- Personal banking revenue rose 18% year over year, reflecting higher interest rates.
- Fixed income markets revenue climbed 4% year over year, though that was offset by declines in investment banking and equity market revenue.
- CEO Jane Fraser said the bank saw a "notable softening" in consumer spending over the course of the quarter.
Citigroup reported rising net income and better-than-expected revenue for the first quarter, boosting its stock Friday even as the bank's executives expressed caution about the path of the U.S. economy.
Here is how Citigroup's key metrics compared with expectations.
- $4.6 billion in net income vs. $4.3 billion in the same period last year
- $21.45 billion in revenue vs. $19.99 billion expected, according to Refinitiv.
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Citigroup reported earnings of $2.19 per share for the quarter. It was not clear how comparable that number is to estimates, but it appeared to be a solid beat, based on both GAAP and adjusted earnings per share.
Shares of the bank rose about 4.8%.
The results were fueled in part by personal banking revenue rising 18% year over year, reflecting higher interest rates. Fixed income markets revenue rose 4% year over year, though that was offset by declines in investment banking and equity market revenue.
One key area for investors is how Citi adjusts its buffer for loan losses given the uncertain outlook for the economy. Citigroup reported a total provision for loan losses of $1.98 billion, slightly above the $1.89 billion provision for credit losses expected by analysts, according to StreetAccount, and up 7% from the prior quarter.
The outlook for the economy has been muddled by the failure of Silicon Valley Bank and Signature Bank last month, which could potentially slow loan growth throughout the economy.
"We are in a strong position to navigate whatever environment we face, which is particularly relevant given the degree of uncertainty today. ... We expect the recent events to be disinflationary and credit to contract. We believe it is now more likely that the U.S. will enter into a shallow recession later this year," Citigroup CEO Jane Fraser said on an investor call.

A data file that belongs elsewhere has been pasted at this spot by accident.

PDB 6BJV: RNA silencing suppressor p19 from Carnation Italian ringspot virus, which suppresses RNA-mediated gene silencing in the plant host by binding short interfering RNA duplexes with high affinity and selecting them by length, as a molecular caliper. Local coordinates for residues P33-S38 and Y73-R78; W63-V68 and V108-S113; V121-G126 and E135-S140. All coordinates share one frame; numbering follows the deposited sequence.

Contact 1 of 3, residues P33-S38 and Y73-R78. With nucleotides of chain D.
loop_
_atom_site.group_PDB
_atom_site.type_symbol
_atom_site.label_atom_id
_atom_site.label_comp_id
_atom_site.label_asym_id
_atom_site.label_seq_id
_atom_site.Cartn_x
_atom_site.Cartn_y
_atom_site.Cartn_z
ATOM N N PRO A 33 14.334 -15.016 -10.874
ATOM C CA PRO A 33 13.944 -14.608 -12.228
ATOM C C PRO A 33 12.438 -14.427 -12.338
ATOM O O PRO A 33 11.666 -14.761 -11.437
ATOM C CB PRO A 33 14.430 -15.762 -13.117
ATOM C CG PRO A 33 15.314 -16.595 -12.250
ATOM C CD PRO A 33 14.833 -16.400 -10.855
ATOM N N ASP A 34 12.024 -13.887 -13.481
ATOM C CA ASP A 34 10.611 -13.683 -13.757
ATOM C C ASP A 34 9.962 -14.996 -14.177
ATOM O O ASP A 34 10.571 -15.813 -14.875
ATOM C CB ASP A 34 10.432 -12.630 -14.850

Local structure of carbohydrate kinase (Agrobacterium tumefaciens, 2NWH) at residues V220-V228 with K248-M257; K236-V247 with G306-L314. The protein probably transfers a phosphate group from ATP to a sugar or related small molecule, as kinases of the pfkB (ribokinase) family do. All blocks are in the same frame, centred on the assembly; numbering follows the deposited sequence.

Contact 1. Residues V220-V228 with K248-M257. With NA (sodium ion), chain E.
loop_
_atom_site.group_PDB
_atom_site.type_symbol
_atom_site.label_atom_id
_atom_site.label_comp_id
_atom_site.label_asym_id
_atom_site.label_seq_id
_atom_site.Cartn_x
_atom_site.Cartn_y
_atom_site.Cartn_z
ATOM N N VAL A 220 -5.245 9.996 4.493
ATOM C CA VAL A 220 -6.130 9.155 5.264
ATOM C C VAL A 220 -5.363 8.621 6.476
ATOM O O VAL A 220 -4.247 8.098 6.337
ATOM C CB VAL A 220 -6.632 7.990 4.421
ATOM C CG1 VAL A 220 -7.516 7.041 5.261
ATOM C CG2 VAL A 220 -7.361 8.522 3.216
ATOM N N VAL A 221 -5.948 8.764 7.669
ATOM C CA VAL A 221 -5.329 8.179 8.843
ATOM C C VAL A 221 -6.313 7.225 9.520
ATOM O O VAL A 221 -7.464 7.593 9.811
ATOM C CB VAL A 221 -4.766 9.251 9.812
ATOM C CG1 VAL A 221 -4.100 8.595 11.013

The CEO added that Citi saw a "notable softening" in consumer spending over the course of the quarter.
The bank kept its full-year guidance the same despite the strong first quarter, and CFO Mark Mason cited the uncertainty around the economy and the path of interest rates as the reason.
Citigroup reported that its deposits at the end of March were down 3% quarter over quarter to $1.33 trillion, but Mason said on the investor call that the bank did see about $30 billion of deposit inflows over the last three weeks of March. After the collapse of the two regional banks, many analysts expected the larger U.S. banks to see deposit inflows.
Fraser said she feels "very comfortable" with the diversity of Citi's deposit base.
As part of a broader restructuring plan away from international retail banking, Citigroup closed two divestitures during the first quarter, including its consumer business in India that generated a gain on the sale. Net income was down 19% year over year when excluding the impact of the sales.
Revenue rose 12% year over year, and 6% when excluding the impact of those sales.
Fraser, who has spearheaded the sales since taking over as CEO in 2021, said Friday that the bank will exit its remaining retail markets in Asia later this year.
Entering Friday, Citigroup's stock was up more than 4% year to date, outperforming key peers including JPMorgan Chase and Bank of America. Shares of JPMorgan rose more than 7% on Friday following its quarterly report.